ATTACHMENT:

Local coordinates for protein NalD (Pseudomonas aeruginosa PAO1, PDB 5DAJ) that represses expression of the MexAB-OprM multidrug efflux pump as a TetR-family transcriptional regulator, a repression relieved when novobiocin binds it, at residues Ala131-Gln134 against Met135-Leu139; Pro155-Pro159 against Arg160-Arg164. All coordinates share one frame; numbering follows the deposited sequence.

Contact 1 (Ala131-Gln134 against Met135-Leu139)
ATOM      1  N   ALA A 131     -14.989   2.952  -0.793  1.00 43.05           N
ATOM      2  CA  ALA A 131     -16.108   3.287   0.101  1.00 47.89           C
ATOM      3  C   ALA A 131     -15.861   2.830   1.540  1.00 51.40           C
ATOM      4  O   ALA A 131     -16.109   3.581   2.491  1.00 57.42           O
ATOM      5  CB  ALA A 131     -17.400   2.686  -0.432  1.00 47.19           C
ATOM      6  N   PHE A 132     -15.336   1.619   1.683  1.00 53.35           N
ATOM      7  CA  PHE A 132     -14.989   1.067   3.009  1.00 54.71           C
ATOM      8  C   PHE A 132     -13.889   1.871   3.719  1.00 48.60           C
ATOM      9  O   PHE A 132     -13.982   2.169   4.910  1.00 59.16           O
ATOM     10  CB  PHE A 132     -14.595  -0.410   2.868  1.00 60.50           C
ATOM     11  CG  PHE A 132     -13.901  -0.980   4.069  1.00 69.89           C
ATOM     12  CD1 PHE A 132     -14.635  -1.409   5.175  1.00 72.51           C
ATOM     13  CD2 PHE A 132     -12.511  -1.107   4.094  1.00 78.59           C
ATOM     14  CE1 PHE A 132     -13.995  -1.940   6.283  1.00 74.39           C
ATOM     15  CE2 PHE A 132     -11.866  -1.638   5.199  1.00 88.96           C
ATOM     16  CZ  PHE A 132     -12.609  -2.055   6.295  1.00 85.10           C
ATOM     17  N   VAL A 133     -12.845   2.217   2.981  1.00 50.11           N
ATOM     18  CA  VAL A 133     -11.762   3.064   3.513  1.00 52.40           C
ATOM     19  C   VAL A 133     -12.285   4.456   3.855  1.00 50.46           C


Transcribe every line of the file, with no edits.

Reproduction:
Local coordinates for protein NalD (Pseudomonas aeruginosa PAO1, PDB 5DAJ) that represses expression of the MexAB-OprM multidrug efflux pump as a TetR-family transcriptional regulator, a repression relieved when novobiocin binds it, at residues Ala131-Gln134 against Met135-Leu139; Pro155-Pro159 against Arg160-Arg164. All coordinates share one frame; numbering follows the deposited sequence.

Contact 1 (Ala131-Gln134 against Met135-Leu139)
ATOM      1  N   ALA A 131     -14.989   2.952  -0.793  1.00 43.05           N
ATOM      2  CA  ALA A 131     -16.108   3.287   0.101  1.00 47.89           C
ATOM      3  C   ALA A 131     -15.861   2.830   1.540  1.00 51.40           C
ATOM      4  O   ALA A 131     -16.109   3.581   2.491  1.00 57.42           O
ATOM      5  CB  ALA A 131     -17.400   2.686  -0.432  1.00 47.19           C
ATOM      6  N   PHE A 132     -15.336   1.619   1.683  1.00 53.35           N
ATOM      7  CA  PHE A 132     -14.989   1.067   3.009  1.00 54.71           C
ATOM      8  C   PHE A 132     -13.889   1.871   3.719  1.00 48.60           C
ATOM      9  O   PHE A 132     -13.982   2.169   4.910  1.00 59.16           O
ATOM     10  CB  PHE A 132     -14.595  -0.410   2.868  1.00 60.50           C
ATOM     11  CG  PHE A 132     -13.901  -0.980   4.069  1.00 69.89           C
ATOM     12  CD1 PHE A 132     -14.635  -1.409   5.175  1.00 72.51           C
ATOM     13  CD2 PHE A 132     -12.511  -1.107   4.094  1.00 78.59           C
ATOM     14  CE1 PHE A 132     -13.995  -1.940   6.283  1.00 74.39           C
ATOM     15  CE2 PHE A 132     -11.866  -1.638   5.199  1.00 88.96           C
ATOM     16  CZ  PHE A 132     -12.609  -2.055   6.295  1.00 85.10           C
ATOM     17  N   VAL A 133     -12.845   2.217   2.981  1.00 50.11           N
ATOM     18  CA  VAL A 133     -11.762   3.064   3.513  1.00 52.40           C
ATOM     19  C   VAL A 133     -12.285   4.456   3.855  1.00 50.46           C